– Database Statistics
– Data Dictionary Statistics
– Fixed Object Statistics
– System Statistics
Check Memory Advisors
– SGA-Size
– PGA-Size
– Shared Pool Size
– DB-Cache-Size
Checklist: Performance Issues
74 17.05.2022
75
SGA Target Advisory - Example
This example shows that an increase of the SGA from the current size of 500MB to 750MB
would result in
– a potential reduction of the DB time from 1087453 to 118424 sec
– a potential reduction of the physical reads from 563 to 68 millions
Performance Analysis
75
SELECT SGA_SIZE, SGA_SIZE_FACTOR FACTOR, ESTD_DB_TIME,
ESTD_DB_TIME_FACTOR DB_TIME_FACTOR, ESTD_PHYSICAL_READS
FROM v$sga_target_advice ORDER BY SGA_SIZE;
SGA_SIZE FACTOR ESTD_DB_TIME DB_TIME_FACTOR ESTD_PHYSICAL_READS
---------- ---------- ------------ -------------- -------------------
250 .5 2810957 2.5849 1425938513
375 .75 1821484 1.675 926155240
500 1 1087453 1 563834920
625 1.25 401270 .369 217076444
750 1.5 118424 .1089 68844244
875 1.75 90259 .083 68844244
1000 2 87540 .0805 47418517
Checklist: Performance Issues
76 17.05.2022
Analysis with Dynamic
Performance Views
Detail Analysis with Dynamic Performance Views
Analysis tasks that can be performed by querying the dynamic performance views
– Check database performance indicators
– Identify top sessions
– Identify top wait events
– Check memory advisories
– Identify hot segments
– Identify top and important SQL statements
– Check server resources
• only partially possible over V$-Views
– Check optimizer statistics/configuration
• see chapter about the Cost Based Optimizer
Performance Analysis
77
78
Performance Indicators - Cumulative
Select cumulative values of DB time, DB CPU time and compute AAS, #CPUs used and the wait
time using Time Model Statistics
Performance Analysis
78
SELECT stat_name, value/1000000 seconds,
ROUND(value/1000000/((sysdate-startup_time)*24*60*60),2) avg_active
FROM v$sys_time_model, v$instance WHERE stat_name like 'DB%'
UNION ALL
SELECT 'Wait time' stat_name,
(dbt.value-dbc.value)/1000000 seconds, NULL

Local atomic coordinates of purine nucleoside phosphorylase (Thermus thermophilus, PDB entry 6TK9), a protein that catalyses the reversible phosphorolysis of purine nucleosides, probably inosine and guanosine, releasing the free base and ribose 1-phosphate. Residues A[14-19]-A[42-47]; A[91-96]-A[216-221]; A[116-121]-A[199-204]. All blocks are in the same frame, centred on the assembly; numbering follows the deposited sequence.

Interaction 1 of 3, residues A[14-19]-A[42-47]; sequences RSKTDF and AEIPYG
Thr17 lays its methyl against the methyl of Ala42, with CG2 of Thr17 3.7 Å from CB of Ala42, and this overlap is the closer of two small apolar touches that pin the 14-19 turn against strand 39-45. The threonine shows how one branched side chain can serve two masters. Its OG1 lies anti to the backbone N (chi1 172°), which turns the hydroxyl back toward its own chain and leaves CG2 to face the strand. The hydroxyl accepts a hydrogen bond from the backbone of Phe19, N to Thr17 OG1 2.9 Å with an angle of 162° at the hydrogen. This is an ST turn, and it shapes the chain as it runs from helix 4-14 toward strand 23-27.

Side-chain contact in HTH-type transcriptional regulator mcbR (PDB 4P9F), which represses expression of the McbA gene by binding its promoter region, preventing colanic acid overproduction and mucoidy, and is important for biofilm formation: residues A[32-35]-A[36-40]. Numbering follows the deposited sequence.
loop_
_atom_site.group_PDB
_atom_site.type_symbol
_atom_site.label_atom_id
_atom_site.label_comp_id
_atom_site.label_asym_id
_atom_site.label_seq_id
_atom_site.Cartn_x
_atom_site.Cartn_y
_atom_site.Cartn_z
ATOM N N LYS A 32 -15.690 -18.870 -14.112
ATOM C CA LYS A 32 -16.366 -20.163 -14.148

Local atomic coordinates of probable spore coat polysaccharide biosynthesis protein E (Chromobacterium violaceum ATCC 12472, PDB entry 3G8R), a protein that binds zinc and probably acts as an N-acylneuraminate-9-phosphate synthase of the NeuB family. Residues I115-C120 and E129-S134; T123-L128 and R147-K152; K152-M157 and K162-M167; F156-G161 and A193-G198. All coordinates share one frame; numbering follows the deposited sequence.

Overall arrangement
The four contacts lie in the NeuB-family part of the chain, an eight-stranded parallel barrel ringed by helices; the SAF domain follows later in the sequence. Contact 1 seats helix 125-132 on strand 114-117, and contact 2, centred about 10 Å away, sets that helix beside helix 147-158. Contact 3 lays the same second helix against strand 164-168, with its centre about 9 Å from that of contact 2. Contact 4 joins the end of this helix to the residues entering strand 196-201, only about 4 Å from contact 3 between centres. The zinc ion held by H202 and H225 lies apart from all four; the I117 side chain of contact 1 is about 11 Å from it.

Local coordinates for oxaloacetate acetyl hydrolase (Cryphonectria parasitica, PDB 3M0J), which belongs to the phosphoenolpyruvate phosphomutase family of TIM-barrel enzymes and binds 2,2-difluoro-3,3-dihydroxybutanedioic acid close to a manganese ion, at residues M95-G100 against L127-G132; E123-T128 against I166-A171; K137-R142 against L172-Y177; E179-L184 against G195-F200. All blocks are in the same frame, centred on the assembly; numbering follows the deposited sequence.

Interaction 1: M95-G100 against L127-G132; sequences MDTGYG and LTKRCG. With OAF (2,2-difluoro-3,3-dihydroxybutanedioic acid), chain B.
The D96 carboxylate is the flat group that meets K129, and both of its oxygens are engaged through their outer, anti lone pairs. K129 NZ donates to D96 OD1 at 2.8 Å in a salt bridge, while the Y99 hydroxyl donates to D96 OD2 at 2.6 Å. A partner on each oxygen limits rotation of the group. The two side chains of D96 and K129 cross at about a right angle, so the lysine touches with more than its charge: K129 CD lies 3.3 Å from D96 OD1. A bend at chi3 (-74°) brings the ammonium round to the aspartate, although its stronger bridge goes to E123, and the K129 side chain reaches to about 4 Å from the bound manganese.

FROM
(SELECT value FROM v$sys_time_model WHERE stat_name='DB time') dbt,
(SELECT value FROM v$sys_time_model WHERE stat_name='DB CPU') dbc;
STAT_NAME SECONDS AVG_ACTIVE
-------------------- -------- -----------
DB time 35684.97 1.32 (Average Active Sessions)
DB CPU 6391.72 .24 (Average #CPUs used)
Wait time 29293.25
79
Performance Indicators - Metrics
Most important indicators can be found in V$SYSMETRIC
Performance Analysis
79
SELECT metric_name, value, metric_unit FROM v$sysmetric
WHERE group_id=(SELECT group_id FROM v$metricgroup WHERE
name='System Metrics Long Duration') AND metric_id IN
(2003,2004,2006,2016,2018,2030,2044,2046,2057,2075,2107,2108,2123);
METRIC_NAME VALUE METRIC_UNIT
------------------------- -------- ---------------------
CPU Usage Per Sec 469.5218 CentiSeconds Per Second
Database CPU Time Ratio 17.47001 % Cpu/DB_Time
Database Time Per Sec 2687.589 CentiSeconds Per Second
Database Wait Time Ratio 82.52999 % Wait/DB_Time
Host CPU Utilization (%) 94.07062 % Busy/(Idle+Busy)
Logical Reads Per Sec 127489.2 Reads Per Second
Logons Per Sec 3.427 Logons Per Second
Physical Reads Per Sec 253.24 Reads Per Second
Physical Writes Per Sec 163.4667 Writes Per Second
Redo Generated Per Sec 1251923 Bytes Per Second
User Transaction Per Sec 25.3145 Transactions Per Second
80
Performance Metric Groups
Performance Analysis
80
SELECT g.name, g.interval_size/100 int_sec,
max_interval hist#, count(*) metric#
FROM v$metricgroup g,v$metricname m WHERE g.group_id=m.group_id
GROUP BY g.name, g.interval_size, g.max_interval ORDER BY 1;